Author Manuscript

Comparisons of the levels of experimental control—Jessel, Hanley, and Ghaemmaghami (2015) compared the results of 34 applications of the IISCA by their research group with all other types of FAs published in the extant literature using a rating scale that categorized analyses as showing strong, moderate, or weak experimental control. They concluded that the IISCA produced clearer outcomes and stronger experimental control than all other FA methods, including traditional, brief, trial-based, latency-based, and other FAs (Iwata et al., 1982/1994; Kodak, Fisher, Paden, & Dickes, 2013; Neidert, Iwata, Dempsey, & Thomason-Sassi, 2013; Northup et al., 1991). However, Jessel et al.'s results are limited in that they did not involve within-subject comparisons of the IISCA with the other FA methods. To address this limitation, we analyzed the strength of experimental control of the IISCA s and traditional FAs with the current within-subject data sets using the same scale as Jessel et al.

Author Manuscript

The first and second authors independently reviewed each of the relevant test–control comparisons for both the IISCA (synthesized vs. control) and the traditional FA (e.g., tangible vs. toy play) using the Jessel et al. (2015) scale, and we agreed on all ratings (exact agreement was 100%). We excluded Sylvia's data because she displayed no problem behavior during either analysis. Results indicated that the IISCAs and traditional FAs produced (a) strong experimental control for 75% and 80% of comparisons, respectively; (b) moderate experimental control for 0% and 20% of comparisons, respectively; and (c) weak experimental control for 25% and 0% of comparisons, respectively. Thus, our results showed that both methods typically produced strong experimental control. Our findings, derived from within-subject comparisons of the two approaches, do not support Jessel et al.'s assertion that the IISCA produces stronger experimental control than the traditional FA. J Appl Behav Anal. Author manuscript; available in PMC 2017 September 01.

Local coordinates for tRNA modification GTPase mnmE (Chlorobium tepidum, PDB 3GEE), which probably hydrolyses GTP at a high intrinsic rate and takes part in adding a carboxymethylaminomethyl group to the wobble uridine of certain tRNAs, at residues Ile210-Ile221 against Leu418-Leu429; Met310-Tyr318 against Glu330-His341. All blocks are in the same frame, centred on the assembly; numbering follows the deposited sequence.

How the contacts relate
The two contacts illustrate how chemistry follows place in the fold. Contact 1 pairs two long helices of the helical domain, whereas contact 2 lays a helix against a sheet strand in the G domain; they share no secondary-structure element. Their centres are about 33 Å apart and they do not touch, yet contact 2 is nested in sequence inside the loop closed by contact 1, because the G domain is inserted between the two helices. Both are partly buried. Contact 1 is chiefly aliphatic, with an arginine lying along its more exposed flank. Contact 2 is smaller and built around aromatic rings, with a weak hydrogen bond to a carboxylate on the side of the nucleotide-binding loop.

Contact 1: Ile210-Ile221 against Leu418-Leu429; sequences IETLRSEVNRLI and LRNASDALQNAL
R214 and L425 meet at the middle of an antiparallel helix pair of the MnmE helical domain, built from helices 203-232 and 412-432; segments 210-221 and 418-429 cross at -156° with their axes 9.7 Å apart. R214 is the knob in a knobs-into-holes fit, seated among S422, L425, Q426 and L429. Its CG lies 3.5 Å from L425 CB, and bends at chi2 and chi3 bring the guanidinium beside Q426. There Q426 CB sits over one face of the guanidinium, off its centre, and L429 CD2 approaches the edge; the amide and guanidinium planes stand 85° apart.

Fisher et al.

Page 14

Author Manuscript Author Manuscript

Function-based treatments—For Sylvia, who displayed no problem behavior during any observations or analyses, we provided training to her parents in general behaviormanagement strategies. We developed function-based treatments for the four participants who displayed problem behavior during the traditional FA and IISCA. Given that the results indicated that these four participants displayed problem behavior reinforced by individual contingencies, we developed functional communication training (FCT) interventions based on the individual contingencies implicated by the traditional FA. We compared the final three treatment data points from the treatment analyses with the baseline average for each participant and found that FCT reduced problem behavior by an average of 98% (Alan's tangible function = 100% reduction; Alan's escape function = 94% reduction; Allie's tangible function = 97% reduction; Cameron's tangible function = 100% reduction; Tina's tangible function = 100% reduction). These results provide further evidence that individual (rather than interactive) contingencies reinforced the problem behavior displayed by these four participants because function-based treatments designed to address individual contingencies proved to be highly effective.